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Budgeting for Your Lifestyle

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For most people, the “B” word, budget, usually suggests a strict adherence to spending a designated amount of money on a monthly basis. In other cases, being on a budget represents a sacrificial lifestyle. In either case, maintaining a budget is viewed as rigid and simply boring. It’s regarded as a spending lifestyle that has no spontaneity or planned fun in it.

That’s not always the case—we should also take into account putting money aside for events or opportunities that don’t happen regularly. This will help us be prepared to see a local band or attend an art show when the occasion arises.

These beliefs about budgeting are often changed when we make an honest assessment of the following three areas of our lives:

  • What does it take to support my lifestyle?
  • What are my “triggers” that result in unplanned purchases?
  • Am I allotting for survival expenses before assuming additional debt?

What does it take to support my lifestyle?

Many individuals do not realize how much money they spend in the course of a week or month. Given the speed of making transactions with debit and credit cards, spending money just does not feel the same as when the actual dollars and coins are visible.

To be able to identify the amount of money it takes to support our lifestyle, we should take a look at what we spent over the past two months. If that period of time represents how you would normally spend money, it will give us a good look at what our financial lifestyle really is.

What are my “triggers” that result in unplanned purchases?

Next, we look for unplanned or compulsive spending. In doing so, we want to identify the “triggers” that prompted this behavior.

This type ofspending usually has little to nothing to do with what we purchased. In most instances, we make these purchases because we were “too” something.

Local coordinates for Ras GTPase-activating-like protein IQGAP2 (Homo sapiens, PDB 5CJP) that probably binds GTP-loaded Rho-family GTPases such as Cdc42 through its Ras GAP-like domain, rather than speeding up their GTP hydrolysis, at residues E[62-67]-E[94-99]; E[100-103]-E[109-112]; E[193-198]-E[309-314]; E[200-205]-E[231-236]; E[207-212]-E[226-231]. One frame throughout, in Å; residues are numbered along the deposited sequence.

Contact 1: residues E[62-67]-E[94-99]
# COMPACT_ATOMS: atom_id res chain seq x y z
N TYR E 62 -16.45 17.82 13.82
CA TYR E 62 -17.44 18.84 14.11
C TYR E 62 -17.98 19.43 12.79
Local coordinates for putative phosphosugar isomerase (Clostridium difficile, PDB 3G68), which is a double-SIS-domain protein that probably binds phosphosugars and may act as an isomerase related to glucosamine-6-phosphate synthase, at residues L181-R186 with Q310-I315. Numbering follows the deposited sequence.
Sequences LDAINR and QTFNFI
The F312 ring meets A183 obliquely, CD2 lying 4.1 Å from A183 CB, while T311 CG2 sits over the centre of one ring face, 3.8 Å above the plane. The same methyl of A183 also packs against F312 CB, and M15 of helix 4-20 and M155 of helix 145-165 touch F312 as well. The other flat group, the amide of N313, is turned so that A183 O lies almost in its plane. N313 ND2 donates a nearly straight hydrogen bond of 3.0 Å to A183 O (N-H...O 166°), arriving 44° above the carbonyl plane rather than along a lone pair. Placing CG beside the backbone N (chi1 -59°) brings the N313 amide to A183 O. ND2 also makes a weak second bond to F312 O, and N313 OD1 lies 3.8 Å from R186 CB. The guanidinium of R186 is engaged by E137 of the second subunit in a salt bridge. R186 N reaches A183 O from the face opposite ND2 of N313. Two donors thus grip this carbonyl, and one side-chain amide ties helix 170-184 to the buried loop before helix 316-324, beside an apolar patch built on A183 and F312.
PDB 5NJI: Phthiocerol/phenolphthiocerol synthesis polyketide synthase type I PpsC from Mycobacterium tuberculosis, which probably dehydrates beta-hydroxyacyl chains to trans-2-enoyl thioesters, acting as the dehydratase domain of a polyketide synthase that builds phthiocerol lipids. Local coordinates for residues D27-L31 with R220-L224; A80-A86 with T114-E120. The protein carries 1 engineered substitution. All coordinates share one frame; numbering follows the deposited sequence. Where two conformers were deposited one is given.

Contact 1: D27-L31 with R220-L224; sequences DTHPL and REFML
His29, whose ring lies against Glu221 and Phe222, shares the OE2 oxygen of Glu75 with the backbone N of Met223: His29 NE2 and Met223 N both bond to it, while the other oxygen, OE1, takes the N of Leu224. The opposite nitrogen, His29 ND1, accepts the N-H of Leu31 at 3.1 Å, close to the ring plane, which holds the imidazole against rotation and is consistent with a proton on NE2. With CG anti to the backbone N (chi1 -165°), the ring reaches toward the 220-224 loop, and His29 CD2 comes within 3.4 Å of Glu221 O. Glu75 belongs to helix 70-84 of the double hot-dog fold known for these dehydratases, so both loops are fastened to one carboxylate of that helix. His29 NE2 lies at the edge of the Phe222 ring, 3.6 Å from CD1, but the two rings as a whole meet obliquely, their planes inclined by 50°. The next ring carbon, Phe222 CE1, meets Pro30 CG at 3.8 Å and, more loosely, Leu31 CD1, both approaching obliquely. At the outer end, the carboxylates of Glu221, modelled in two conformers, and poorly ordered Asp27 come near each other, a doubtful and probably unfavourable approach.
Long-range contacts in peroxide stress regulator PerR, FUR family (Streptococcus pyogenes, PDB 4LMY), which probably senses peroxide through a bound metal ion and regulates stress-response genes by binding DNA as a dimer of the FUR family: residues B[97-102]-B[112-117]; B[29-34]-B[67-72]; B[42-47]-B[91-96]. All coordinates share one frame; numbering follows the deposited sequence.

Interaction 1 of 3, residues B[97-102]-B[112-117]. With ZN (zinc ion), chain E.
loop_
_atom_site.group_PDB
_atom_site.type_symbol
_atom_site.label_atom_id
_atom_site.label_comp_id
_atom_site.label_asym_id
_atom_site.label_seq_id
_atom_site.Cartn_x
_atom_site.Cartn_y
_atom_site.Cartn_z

Being too stressed, hungry, tired or even sad. All of these emotions can result in compulsive behavior. Being aware of our emotions or moods can help us from acting on these impulses.

Am I allotting for survival expenses before assuming additional debt?

Finally, prioritizing our monthly expenses helps us to not have “more bills than money.”

Before we take on additional monthly debt, a careful evaluation of spending for food, clothing, shelter, utilities and transportation should be done.

Credit applications do not ask us the amount we spend for these items. But, for us to make wise financial budgetary decisions, we need to calculate our survival expenses.

Maintaining a budget or spending plan is a great way to take control of our lives. Reviewing the plan regularly will help us make changes to our lifestyle, as needed.

Do you need help maintaining a budget or creating a spending plan? Visit our website to get started today.

Lynn Gobert

Lynn is certified through the National Association of Certified Credit Counselors, and also certified through the Credit Union National Association as a Certified Financial Counselor. She has assisted countless members with credit and budgeting issues.